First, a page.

Council Makes Change to Mission Statement with Purpose
The words “From Independent to Empowered” are displayed in a plum colored text box. The words “Independent” (in green) and “Empowered” (in teal) are displayed in an angled fashion with the work “Empowered” being slightly larger than the word “Independent” to signify the importance of the word change in the mission statement.
The meanings of words are important. Words shape how we think about people, life circumstances and the daily events in our lives. They shape our attitudes and our responses to situations. The Council Board of Directors took a closer look at our mission, and has made a change that will broaden the attitudes and perceptions of and for people with disabilities in Wisconsin.
The word “empowerment” has been selected to replace the word “independence” in our mission, which now reads:
The Wisconsin Council of the Blind & Visually Impaired promotes the dignity and empowerment of the people of Wisconsin who are blind and visually impaired through advocating legislation, providing services and educating the public.
“We are all deeply interconnected,” says Denise Jess, CEO/Executive Director. “Using the word ‘empowerment’ is a more realistic portrayal of the human experience. Being independent stops short of what our hopes are for people with disabilities. Empowerment really captures the essence of the awareness that people have their own agency and ideas of how they want their lives to unfold. The switch in wording raises the bar on our mission and puts the client at the center to know what it is they want out of their life and to support figuring out how to attain it. Empowerment also puts some additional responsibility on the community at large to examine hidden biases and change individual and institutional behavior to create access and be more inclusive.”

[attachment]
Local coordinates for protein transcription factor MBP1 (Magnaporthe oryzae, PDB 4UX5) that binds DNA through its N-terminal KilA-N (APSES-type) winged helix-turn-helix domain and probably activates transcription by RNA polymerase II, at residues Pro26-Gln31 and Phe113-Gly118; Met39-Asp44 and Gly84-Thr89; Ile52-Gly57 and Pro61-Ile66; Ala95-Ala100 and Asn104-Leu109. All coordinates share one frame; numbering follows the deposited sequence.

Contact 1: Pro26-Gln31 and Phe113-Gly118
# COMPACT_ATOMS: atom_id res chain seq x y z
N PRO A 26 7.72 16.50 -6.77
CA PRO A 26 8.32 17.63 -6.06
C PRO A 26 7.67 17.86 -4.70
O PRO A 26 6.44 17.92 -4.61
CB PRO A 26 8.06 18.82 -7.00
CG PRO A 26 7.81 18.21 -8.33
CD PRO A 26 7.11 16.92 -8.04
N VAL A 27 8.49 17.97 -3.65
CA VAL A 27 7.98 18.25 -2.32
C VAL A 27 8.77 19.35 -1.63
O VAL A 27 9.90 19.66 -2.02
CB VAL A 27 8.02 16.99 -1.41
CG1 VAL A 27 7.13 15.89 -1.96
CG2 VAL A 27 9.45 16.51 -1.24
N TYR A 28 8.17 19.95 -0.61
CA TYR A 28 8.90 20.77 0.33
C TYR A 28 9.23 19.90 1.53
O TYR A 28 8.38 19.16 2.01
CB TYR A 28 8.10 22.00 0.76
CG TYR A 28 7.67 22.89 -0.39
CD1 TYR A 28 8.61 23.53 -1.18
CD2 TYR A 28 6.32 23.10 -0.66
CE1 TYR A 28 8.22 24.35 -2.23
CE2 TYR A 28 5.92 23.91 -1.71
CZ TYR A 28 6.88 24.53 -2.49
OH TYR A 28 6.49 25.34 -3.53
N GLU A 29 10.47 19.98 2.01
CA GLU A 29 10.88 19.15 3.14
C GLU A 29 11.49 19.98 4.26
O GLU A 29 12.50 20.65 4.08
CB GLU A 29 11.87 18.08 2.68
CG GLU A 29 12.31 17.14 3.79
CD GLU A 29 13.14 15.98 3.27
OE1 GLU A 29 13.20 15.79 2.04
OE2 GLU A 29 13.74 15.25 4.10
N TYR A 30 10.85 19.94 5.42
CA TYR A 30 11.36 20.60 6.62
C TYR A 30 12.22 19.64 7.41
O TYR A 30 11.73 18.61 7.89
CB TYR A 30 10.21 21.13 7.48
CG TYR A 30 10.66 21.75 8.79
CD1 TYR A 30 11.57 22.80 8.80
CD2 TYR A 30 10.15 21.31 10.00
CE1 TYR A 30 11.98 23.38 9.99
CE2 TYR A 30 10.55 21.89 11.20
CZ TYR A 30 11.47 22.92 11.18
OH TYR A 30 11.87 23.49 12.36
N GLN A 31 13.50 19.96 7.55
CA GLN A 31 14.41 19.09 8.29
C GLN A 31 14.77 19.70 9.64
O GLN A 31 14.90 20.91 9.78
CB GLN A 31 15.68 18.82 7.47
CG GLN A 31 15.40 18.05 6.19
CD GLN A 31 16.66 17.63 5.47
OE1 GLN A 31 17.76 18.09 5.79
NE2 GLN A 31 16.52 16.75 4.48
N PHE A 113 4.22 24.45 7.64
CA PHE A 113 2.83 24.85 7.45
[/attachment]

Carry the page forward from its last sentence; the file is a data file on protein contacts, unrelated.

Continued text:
First Vice President Annika Konrad brought the use of the word “empowerment” before the board. The decision to update the mission statement officially occurred during the third-quarter board meeting on Saturday, August 26.
“The word ‘empowerment’ was chosen because it communicates the Council's commitment to respecting the diverse experiences, ideas, and opinions among people who are blind and visually impaired,” says Annika. “On a broad scale, it communicates that we aim to empower people who are blind and visually impaired to make their own decisions and attempt to change our culture in a way that promotes interdependence for all.”
Through services, education and advocacy, the Council empowers people who are blind and visually impaired to do the things they enjoy, such as using assistive devices to read or communicate with family and friends, cook, play cards, or do whatever gives them a full, productive life as a person with a visual impairment. The Council also strives to empower people with vision loss to seek gainful employment and to engage in the community.
“The word change means that our mission statement becomes more consumer-focused,” says board member Rhonda Staats. “The word ‘empowerment’ reaffirms the Council's role in bringing a sense of a future of hope and change. The word change brings forward the concept that we bring autonomy back to people's lives, providing a renewed sense of self and the choices now possible through the learning of adjustment skills and adaptive techniques.”
Jean Kalscheur, Director of Education and Vision Services, sits in front of a laptop at a conference room table. On her head is a pair of headphones, which include a microphone. She smiles as she looks at the screen and types while conducting the webinar.
The Vision Services Team at the Council strives for a client-centered approach when providing services, giving workshops, or putting together webinar presentations. When a client has an idea about a specific issue, the team works to meet the request. The most recent webinar, “Providing Health and Social Services to Persons with Blindness or Low Vision,” was inspired by a conversation Jean Kalscheur, Education and Vision Services Director, had with her client, Carol Doolin.